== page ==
Troll Bridge

1066 Words5 Pages
Written assignment: Troll Bridge We live in a society filled with norms, solid framework and expectations. We are expected not to fart at meetings or to tell every stranger we meet about our sexual preferences. Although it may seem that these “appropriate” behaviors are a pure reflection of our true selves it is not, according to psychoanalytic Sigmund Freud and Carl Jung. All humans have deeply stored inside their brains a subconscious mind, which is where all our truly desires are suppressed. These desires can be expressed differently. To take an example: Writers are often able to access a collective unconscious and use it to create artistic literary work filled with symbolism and features which are interesting to the psychoanalytic…show more content…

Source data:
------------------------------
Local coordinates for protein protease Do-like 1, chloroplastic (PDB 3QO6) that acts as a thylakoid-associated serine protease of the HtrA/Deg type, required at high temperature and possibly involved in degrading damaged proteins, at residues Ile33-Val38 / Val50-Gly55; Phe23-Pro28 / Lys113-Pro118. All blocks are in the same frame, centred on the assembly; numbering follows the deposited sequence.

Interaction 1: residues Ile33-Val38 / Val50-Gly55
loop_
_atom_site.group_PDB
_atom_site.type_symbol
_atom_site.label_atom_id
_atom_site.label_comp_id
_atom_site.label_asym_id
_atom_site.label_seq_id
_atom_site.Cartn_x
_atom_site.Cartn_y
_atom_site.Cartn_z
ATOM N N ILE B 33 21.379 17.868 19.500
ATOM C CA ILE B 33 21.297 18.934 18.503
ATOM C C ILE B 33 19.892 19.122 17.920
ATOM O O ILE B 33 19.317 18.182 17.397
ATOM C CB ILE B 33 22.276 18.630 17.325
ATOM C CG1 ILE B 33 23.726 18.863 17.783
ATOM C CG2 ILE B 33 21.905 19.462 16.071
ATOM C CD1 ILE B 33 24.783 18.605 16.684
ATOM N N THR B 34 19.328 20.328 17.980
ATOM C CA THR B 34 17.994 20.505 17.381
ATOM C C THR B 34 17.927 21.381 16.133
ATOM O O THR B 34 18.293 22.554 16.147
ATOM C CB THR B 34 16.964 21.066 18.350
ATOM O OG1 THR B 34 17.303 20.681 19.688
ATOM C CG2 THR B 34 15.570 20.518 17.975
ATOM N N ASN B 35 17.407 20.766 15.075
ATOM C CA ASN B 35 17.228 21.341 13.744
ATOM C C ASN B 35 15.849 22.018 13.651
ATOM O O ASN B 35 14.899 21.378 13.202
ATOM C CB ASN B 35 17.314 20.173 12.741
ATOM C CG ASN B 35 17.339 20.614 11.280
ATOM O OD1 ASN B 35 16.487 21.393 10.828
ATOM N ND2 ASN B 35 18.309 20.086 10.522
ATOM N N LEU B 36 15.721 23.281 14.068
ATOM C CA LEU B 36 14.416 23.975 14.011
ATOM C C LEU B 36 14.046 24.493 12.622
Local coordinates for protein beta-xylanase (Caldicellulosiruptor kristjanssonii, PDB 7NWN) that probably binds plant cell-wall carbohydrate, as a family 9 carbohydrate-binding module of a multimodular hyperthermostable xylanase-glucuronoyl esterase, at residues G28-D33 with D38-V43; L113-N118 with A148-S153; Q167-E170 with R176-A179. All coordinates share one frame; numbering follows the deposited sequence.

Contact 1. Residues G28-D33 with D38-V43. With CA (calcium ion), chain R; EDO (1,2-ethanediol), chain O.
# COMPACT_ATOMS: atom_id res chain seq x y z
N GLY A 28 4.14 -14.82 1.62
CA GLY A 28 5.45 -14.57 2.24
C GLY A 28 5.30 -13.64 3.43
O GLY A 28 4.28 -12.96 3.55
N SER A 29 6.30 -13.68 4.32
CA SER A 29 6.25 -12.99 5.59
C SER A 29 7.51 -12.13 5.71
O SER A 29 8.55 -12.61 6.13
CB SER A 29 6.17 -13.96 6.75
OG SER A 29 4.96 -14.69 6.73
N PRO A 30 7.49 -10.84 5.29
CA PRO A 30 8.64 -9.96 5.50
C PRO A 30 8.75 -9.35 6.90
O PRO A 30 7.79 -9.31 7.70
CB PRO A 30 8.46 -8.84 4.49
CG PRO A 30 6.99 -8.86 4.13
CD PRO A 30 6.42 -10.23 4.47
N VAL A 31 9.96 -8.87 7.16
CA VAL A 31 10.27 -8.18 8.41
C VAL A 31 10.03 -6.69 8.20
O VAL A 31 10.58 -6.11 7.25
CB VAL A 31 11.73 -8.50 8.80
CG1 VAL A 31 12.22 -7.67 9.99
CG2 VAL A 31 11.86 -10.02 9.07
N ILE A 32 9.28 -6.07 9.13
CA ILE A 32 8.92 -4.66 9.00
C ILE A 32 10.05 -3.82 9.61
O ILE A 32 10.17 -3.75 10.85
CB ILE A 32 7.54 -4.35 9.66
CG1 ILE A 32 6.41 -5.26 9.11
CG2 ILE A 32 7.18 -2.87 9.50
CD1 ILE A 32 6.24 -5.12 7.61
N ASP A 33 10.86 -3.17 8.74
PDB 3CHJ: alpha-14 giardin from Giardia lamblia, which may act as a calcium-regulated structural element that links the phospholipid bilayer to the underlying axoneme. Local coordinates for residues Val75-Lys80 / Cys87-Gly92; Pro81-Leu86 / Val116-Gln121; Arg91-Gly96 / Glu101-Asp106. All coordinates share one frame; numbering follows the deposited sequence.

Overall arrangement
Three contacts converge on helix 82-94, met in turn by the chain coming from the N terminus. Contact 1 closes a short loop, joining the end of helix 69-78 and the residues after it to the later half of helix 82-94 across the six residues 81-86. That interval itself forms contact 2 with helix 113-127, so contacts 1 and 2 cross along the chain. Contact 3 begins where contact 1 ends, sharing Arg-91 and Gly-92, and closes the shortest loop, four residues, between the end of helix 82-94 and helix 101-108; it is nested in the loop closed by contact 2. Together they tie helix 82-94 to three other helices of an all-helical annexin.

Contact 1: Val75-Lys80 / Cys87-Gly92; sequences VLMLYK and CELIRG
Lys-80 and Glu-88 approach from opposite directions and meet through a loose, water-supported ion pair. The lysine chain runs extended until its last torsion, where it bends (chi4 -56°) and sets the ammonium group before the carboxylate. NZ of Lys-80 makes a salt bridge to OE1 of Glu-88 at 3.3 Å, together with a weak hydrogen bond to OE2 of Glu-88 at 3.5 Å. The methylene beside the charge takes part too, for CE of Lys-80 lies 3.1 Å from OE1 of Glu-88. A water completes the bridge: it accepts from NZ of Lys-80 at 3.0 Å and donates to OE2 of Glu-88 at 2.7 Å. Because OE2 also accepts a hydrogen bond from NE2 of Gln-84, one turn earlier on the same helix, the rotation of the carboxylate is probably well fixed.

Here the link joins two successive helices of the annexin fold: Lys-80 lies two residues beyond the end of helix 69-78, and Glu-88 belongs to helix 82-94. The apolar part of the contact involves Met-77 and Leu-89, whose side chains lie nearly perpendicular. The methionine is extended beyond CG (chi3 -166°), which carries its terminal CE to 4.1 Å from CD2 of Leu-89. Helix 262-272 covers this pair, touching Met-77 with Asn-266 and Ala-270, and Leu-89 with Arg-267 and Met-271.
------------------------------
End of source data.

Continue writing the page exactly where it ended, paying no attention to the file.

This selfishness is quite forgivable because it’s a reaction to his childish fears. His fears are in the way for his desires and dreams: “There are books I haven’t read yet. I’ve never been on an airplane. I can’t whistle – not really” (p. 4, l. 35). So when he finally passes the troll, he has also suppressed his fears and has developed mentally. He has grown. The second time he meets the troll he is 15 years old, and talking a walk with Louise, a girl he is madly in love with. Jack is at now in his teenage years, and a lot of new feelings are circling around in his body. He has experienced a lot of thing. For example his first love, the possibilities of (punk)music, he has even learned to whistle, as he wanted to. All this experience in life is just perfect for the troll “You have grown in life and experience. More to eat. More for me.” (p. 6, l. 38). Just as Jack and Louise are about to kiss, the troll appears. Yet another important passage in his life and he needs to pass the troll again. Again, Jack reacts out of fear to be eaten, and his selfish self pushes forward Louise, even though he loves her so much. In this case Jack acts out of mere selfishness. And at the tip of death, his evil true self is revealed. The troll sniffs Louise but refuses to eat her because she is innocent: “She is innocent, it said. You’re not. I want you” (p.7, l. 8). Which indicates the fact that Jack is guilty in being morally corrupt inside. Jack explains the troll that he
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